This past July, NAEA offered the first Leadership Conference with state leaders in Santa Fe, New Mexico. NAEA focused on advocacy and leadership as a component of our teaching. I came away with a great sense of pride knowing that a majority of our school principals nation-wide see art educators as the center of the school AND as leaders (Crayola survey). Do you see yourself in this role? Leadership does not have to be a big role or even a time consuming brain drain. I use my advocacy and leadership in a fun playful way in our school. When our students are learning something new, I share that with the grade level teachers. When I see a spark of interest or inquiry, I set a play date after school to show/teach them how to do what their children are doing. This has been a great advocacy tool in my building. I got to have fun connecting with the classroom teachers and they thought what the children were doing was really interesting. What happened is similar to the Nicaragua experience; my staff became aware of the time it took to prepare and set up the project, to demonstrate and explain an authentic experience and the time it took to ‘make’ good work.
My goal is to have six of these afterschool play dates with staff, one for each grade level this school year. It builds community, and guess what? You will be helping to create that community! You will become the go-to person in the building. Art will slowly become the center of learning in your school and they will seek you out for ideas. Authentic ideas. Take the lead and show them the importance of having certified art educators teaching art. Have fun and let me know how it goes! Not sure where to start? I would love to help start this or something similar.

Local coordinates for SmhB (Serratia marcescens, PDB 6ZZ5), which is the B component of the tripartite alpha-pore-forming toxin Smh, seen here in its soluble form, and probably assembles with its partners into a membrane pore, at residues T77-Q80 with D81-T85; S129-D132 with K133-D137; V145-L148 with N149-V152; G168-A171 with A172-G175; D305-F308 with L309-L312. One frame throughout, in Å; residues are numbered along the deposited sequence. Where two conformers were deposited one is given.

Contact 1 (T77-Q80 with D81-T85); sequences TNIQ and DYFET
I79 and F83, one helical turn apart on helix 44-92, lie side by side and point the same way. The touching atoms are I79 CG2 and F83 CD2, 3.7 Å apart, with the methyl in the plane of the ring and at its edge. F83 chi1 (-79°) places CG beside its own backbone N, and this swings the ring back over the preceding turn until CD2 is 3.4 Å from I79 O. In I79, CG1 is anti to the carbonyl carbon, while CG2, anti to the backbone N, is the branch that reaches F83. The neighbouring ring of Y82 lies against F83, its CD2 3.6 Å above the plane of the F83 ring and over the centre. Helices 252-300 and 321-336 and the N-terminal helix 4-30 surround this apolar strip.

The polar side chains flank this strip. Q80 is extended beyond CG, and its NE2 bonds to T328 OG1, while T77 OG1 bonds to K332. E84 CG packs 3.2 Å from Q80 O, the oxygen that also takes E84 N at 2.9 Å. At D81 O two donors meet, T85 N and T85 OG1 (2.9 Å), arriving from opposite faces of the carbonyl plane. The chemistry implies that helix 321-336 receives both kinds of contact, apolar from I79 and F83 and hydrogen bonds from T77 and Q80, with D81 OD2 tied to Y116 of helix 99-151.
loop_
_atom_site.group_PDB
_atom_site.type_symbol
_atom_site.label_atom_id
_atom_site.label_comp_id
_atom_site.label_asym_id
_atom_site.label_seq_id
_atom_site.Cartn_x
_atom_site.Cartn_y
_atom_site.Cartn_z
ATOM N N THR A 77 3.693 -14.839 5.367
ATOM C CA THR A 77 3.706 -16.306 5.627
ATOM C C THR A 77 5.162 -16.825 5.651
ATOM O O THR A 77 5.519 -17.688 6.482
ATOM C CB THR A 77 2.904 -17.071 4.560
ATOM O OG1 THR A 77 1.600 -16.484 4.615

Look for more information on our WAEA Facebook page as I post throughout the school year.
Steal my ideas and have fun! In doing this you will become a natural leader and advocate for your program.
I recently returned from an NAEA leadership conference in Santa Fe, New Mexico titled, "The Artistry of Leadership." In many ways the conference was like any other professional development conference—motivational, informative, and team building. We heard from many distinguished and exemplary people over the course of two days, one of these incredible people being William F. Baker, Ph.D.